Sunday, December 7, 2014

Fuel Polishing

The polishing machine
Clean fuel is important for all engines.  That is no different on boat.  Making sure you get clean fuel can be a challenging at times.  This is true even at marinas and fuel docks in the USA.  Worldwide it can be a interesting challenge as well.
The assistant keeping an eye on things
Tom is very careful to monitor our duel Racor fuel filters, especially after a bouncy passage.  To date, they have done their job well by keeping water and gunk out of the engine.  However, we know that we have water in both fuel tanks.  While changing the drinking water filter under the sink, water spilled and flowed on top of the fuel inspection ports and eventually some seeped in.  Additionally, we have been purchasing fuel from various places throughout the Caribbean and living in warm, humid conditions.  It seems crazy to me but microbes can actually grow and thrive in diesel fuel.  Many seasoned cruisers get their fuel polished professionally every so many years as a good practice.
Getting into all the nooks and crannies of our unusually shaped fuel tanks
So, for these various reasons, Tom decided to have our fuel tanks professionally cleaned while here in Trinidad.  There is only one company that does this here and as you can imagine he is swamped with requests as all the cruisers return to their boats and prep for departure.  After a week of back and forth contacts, Sean Boddean of Chute D,Eau Marine, Ltd showed up around 5:30 pm at our boat.  Tom had done all the prep work of filling the tanks to near fully, calculating the amount of fuel in each tank and opened the inspection ports for easy access.  *Those two bilges smelled of diesel fuel that day as we waited Sean's arrival- ugh!  Wisely Tom had covered each port with a bucket so nothing could be accidentally dropped into the fuel tanks.  Sean laughed and said he was impressed as he has too often dropped things into the tanks on his own boat.  He quickly measured out some FluidKleen (I think) and dumped it into each tank.  He said it needed to sit in the tanks for at least 24 to 48 hours and they would be back in  2 days.  The slight movement of the boat in the slip actually assisting in the mixing process. 

Dirty fuel out, clean fuel in
2 days later, Sean and an assistant showed up with the cleaning machine.  A long hose was run through a portlight down into the aft fuel tank.  On the end was a long tube that resembles a long vacuum cleaner hose attachment - the one for reaching corners and vacuuming drapes.  Sean Velcro'd a white cover over the hose to protect the interior of our boat.  Another tube ran out of their machine and back into the deck fill for the aft fuel take.  He switched on the machine and began polishing the fuel - basically sucking out all the fuel, running through the machine aka a big, giant, special filter and then back into our tank.  The long attachment allowed him to get into all the nooks and crannies of our odd shaped tanks.  After two mins, they took a sample of what was coming out of our tank.  The sample showed some water and gunk consisting of sludge / dead microbes.  Then he showed us a sample of the cleaned fuel going back into our tank.  He would only guarantee 95% but it looked darn clean to us.  The color made it look like the artificially bright colored pink grapefruit drink that we make with our Soda Stream.  After an hour, they finished the aft tank and switched to the front tank.  It showed a bit more water but less gunk.  However there were a few living microbes in that tank - which still blows my mind.  Have you smelled diesel fuel?  How can anything live in that!  Yeah, I skipped that day in science class.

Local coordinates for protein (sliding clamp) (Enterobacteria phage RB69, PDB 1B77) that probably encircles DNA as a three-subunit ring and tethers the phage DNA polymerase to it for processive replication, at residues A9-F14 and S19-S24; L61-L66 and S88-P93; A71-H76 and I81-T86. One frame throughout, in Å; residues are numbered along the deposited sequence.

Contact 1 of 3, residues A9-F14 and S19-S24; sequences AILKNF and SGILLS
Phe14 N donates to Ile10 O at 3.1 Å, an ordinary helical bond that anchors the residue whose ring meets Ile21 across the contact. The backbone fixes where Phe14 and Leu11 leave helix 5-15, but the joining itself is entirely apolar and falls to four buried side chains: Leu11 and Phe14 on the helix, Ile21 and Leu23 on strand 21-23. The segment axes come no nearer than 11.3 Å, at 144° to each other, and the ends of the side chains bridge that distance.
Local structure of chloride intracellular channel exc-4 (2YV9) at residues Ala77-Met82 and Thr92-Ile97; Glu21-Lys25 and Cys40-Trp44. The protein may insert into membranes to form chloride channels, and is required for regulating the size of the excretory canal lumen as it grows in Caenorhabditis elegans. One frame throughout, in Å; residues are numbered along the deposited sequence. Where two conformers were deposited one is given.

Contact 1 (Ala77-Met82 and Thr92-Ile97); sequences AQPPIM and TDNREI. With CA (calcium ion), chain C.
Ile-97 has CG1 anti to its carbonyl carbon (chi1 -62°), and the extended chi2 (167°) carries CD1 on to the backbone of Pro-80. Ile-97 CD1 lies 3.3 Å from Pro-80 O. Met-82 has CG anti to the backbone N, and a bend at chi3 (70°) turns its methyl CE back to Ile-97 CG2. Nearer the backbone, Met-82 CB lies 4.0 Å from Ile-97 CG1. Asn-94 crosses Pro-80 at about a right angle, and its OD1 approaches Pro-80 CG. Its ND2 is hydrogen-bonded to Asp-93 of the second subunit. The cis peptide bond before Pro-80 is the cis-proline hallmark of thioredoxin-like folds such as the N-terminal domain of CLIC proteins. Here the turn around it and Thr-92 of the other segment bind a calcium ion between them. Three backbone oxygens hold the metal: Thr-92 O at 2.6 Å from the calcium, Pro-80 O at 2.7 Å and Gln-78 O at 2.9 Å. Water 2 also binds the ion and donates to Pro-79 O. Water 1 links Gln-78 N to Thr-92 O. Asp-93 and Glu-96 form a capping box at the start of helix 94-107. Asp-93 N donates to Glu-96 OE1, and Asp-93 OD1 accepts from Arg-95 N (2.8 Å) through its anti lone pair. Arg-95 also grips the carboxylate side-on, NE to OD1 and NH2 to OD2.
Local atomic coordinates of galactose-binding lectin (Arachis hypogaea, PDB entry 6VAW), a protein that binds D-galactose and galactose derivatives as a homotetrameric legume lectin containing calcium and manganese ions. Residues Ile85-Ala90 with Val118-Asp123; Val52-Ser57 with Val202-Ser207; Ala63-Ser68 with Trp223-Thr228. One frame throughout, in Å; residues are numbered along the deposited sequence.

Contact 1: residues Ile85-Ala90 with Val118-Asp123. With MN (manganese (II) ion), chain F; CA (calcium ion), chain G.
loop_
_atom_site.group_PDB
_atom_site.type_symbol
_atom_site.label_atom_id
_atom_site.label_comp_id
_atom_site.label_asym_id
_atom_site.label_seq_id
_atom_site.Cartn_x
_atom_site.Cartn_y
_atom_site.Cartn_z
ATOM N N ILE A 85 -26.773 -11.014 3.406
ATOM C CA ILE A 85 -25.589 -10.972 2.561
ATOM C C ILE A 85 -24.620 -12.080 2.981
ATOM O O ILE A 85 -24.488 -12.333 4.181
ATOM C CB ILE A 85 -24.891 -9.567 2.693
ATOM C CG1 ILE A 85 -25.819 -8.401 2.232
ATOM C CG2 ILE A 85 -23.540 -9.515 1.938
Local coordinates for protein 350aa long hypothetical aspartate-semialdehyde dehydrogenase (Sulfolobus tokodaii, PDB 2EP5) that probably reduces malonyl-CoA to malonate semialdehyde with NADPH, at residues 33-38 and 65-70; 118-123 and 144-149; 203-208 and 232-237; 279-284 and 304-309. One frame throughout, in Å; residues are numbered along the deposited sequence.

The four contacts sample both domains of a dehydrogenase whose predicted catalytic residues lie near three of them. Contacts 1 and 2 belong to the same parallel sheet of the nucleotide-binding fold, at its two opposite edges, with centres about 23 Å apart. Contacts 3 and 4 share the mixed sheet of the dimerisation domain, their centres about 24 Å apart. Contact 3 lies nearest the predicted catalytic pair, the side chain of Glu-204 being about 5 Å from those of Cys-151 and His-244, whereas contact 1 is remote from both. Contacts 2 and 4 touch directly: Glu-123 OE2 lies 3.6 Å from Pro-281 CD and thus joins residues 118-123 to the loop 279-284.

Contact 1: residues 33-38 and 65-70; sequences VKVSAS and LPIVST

Close up of tank 1 dirty fuel, tank 2 in background
During the two hour process we chatted away with Sean learning all about fuel polishing and the many clever modifications he has made to the two machines he has.  Additionally we talked about the major boat rebuild his company is working on here in the yard, fishing, boating, his 3 boys and various other topics about life in Trinidad.
Clean fuel - looks like pink grapefruit drink
While this wasn't an inexpensive service, we feel it was well worth it.  Thanks Sean.  
Bonus - (a week later) Sean stopped by the boat yesterday afternoon.  He had taken a Saturday off to enjoy his own boat and went out fishing.  He had success and presented Tom with some Wahoo and Mahi, Mahi.  Yum!  Thank you very much Sean!  

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